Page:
Saturday, 29 December 2007
Tuesday, 18 December 2007
Our interpretation of this alcoholic by-product of Sloe Gin making, is to take the gin-soaked Sloes, and give them a second extended soaking in the last bottle of our 2006 cider. The idea being that all that gin which has migrated into the sloes needs to be coaxed back out again, ideally along with a little 'essence of Sloe'. We've also made up one jar with a bottle of the Co-op's pretty decent tasting Tillington Hills Dry Cider, though in hindsight what I perhaps should have done was add the sloes to a demijohn of this year's maturing cider, ideally under airlock. I'm a little bit concerned about any potential re-fermentation or bacterial infection, which could lead to exploding Kilner Jars, so as a precaution I've moved the whole experiment out into the potting shed, and I'll probably not leave things 'maturing' for too long.
The Sloe Gin has turned out to be very moreish, so I'm really looking forward to the results of this (strictly non-commercial) little experiment, and will post the results here when we get to try the Slider out.
Monday, 17 December 2007
Whilst working in the orchard the air was busy with the to-ing and fro-ing of Blackbirds, Blue Tits and Robins, all welcome visitors, particularly the Blue Tits which flit around the trees removing the many over-wintering bugs. Most days at this time of year we see Pheasants in the orchard, usually a rich chestnut and golden cock accompanied by a harem of flighty hens. They're a lovely sight, and they always do their bit by hoovering up insects and grubs from the grass. One visitor we are not so keen to see is a rabbit which has set up home beneath our neighbours garden. It loves the new grass in the orchard, and regularly makes a nuisance of itself in our vegetable patch during the Summer. I'm now hoping for a return visit from the young Sparrowhawk which dined in the orchard this Summer. The bird must surely be experienced enough to tackle a rabbit by now, but in the meantime it's just as well we took the advice of experienced orchardists and protected all our young trees with wire guards. Rabbits seem to have a particular liking for the bark of young apple trees, and whilst pruning I made sure that all the guards were in good shape, with no rabbit-sized gaps in evidence.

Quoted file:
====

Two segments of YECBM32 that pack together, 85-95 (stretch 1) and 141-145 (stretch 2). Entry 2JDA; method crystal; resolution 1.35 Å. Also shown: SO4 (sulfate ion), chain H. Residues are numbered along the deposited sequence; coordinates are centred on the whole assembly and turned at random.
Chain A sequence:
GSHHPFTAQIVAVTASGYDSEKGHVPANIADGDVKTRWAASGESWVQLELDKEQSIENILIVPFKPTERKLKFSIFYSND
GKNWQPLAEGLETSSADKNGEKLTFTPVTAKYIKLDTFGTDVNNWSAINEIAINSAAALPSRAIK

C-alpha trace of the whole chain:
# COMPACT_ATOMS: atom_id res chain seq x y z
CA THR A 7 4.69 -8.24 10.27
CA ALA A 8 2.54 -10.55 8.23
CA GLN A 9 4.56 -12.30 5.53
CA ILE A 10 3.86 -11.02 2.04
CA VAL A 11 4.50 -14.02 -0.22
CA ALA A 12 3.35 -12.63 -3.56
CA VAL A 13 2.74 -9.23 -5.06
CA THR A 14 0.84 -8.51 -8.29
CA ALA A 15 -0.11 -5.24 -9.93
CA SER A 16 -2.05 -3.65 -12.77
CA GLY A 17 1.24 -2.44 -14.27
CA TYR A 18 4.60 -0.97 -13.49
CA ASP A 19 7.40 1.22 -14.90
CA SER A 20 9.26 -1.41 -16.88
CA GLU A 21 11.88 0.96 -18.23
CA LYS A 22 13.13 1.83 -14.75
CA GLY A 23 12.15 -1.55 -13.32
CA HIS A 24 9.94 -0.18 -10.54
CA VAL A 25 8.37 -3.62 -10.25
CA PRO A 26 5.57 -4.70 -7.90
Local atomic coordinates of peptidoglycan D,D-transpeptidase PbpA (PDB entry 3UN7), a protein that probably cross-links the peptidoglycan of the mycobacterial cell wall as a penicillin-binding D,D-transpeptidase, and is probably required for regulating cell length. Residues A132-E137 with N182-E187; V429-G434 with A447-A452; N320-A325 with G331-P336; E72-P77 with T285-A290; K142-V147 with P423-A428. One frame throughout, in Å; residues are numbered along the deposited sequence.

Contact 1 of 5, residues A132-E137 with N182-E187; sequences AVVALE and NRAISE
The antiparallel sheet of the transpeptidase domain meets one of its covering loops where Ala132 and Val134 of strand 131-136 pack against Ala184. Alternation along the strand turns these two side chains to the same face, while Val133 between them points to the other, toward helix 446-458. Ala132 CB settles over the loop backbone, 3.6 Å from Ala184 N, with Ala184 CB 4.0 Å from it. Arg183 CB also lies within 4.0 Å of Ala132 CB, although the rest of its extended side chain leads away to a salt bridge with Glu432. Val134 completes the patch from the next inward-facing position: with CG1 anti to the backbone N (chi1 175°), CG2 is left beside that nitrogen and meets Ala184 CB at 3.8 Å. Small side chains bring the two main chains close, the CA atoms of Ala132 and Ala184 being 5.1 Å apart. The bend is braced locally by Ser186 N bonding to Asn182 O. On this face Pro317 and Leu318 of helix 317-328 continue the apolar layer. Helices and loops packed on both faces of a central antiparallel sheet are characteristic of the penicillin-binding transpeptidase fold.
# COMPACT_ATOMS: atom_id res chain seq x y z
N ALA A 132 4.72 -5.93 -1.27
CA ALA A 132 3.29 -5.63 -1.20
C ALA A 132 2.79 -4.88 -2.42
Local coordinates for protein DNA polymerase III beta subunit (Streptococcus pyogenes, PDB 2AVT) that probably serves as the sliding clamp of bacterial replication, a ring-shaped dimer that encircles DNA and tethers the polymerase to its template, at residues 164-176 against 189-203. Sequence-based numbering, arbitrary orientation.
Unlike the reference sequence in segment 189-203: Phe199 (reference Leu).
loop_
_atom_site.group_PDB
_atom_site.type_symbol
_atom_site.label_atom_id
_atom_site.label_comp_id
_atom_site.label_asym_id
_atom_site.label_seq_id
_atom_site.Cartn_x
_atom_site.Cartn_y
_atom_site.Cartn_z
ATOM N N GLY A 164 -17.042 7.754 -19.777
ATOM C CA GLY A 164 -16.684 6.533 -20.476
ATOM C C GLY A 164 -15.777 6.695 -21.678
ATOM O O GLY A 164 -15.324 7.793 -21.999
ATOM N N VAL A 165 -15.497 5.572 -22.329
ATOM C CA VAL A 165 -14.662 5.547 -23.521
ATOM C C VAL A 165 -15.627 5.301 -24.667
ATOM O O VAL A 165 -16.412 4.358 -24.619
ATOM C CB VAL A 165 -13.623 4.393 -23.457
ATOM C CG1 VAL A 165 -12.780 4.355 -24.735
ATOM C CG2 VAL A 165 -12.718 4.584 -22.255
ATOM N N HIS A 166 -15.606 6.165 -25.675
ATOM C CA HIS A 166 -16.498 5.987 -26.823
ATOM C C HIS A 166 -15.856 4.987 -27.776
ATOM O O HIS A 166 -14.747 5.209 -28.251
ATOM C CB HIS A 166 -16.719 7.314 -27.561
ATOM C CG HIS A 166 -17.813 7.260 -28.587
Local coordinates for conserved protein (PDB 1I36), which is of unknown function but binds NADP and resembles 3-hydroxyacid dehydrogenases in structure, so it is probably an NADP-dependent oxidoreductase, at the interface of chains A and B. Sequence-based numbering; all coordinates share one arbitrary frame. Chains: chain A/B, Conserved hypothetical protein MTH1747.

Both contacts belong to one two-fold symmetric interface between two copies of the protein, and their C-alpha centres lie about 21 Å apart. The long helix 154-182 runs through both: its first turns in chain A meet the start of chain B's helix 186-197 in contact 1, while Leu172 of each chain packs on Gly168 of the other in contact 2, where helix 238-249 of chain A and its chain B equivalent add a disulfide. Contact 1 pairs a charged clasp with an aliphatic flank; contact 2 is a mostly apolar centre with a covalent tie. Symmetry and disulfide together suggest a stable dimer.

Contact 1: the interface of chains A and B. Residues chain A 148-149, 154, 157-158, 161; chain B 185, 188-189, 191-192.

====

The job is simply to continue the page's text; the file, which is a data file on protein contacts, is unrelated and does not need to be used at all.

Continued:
The hardest task was clearing the growth of weeds and grass from around each tree. Semi-dwarfing bush trees like these do not appreciate competition for nutrients from grasses and weeds, so it's essential in the early years to prevent this growth from encroaching around the tree. To be honest, I haven't tried hard enough to maintain this in the orchard, and I'll need to deal with this more rigorously next year, but an hour or so of hand weeding on a frosty December day has made a big difference, and I now feel all is ready in the orchard for the coming Spring.
Monday, 10 December 2007
Saturday, 17 November 2007
There is a link at the bottom of this page to our expanding range of branded items, and with the exchange rate as it is, this is a good time to buy from this American site.
Wednesday, 7 November 2007
Ok, so this is perhaps not the most exciting video to be found on the Internet, but it's highly significant for us nevertheless. This is a video record of this year's very last pressing, a juicy blend of Yarlington Mill, Dabinett and Brown's Apple; and absolutely the last cider apples that will pass through these hands until next year's cidermaking season. Enthusiasm for the hard graft of cidermaking was definitely on the wane, and those old injuries, and the inevitable strains and pains of lifting and shovelling were starting to take their toll.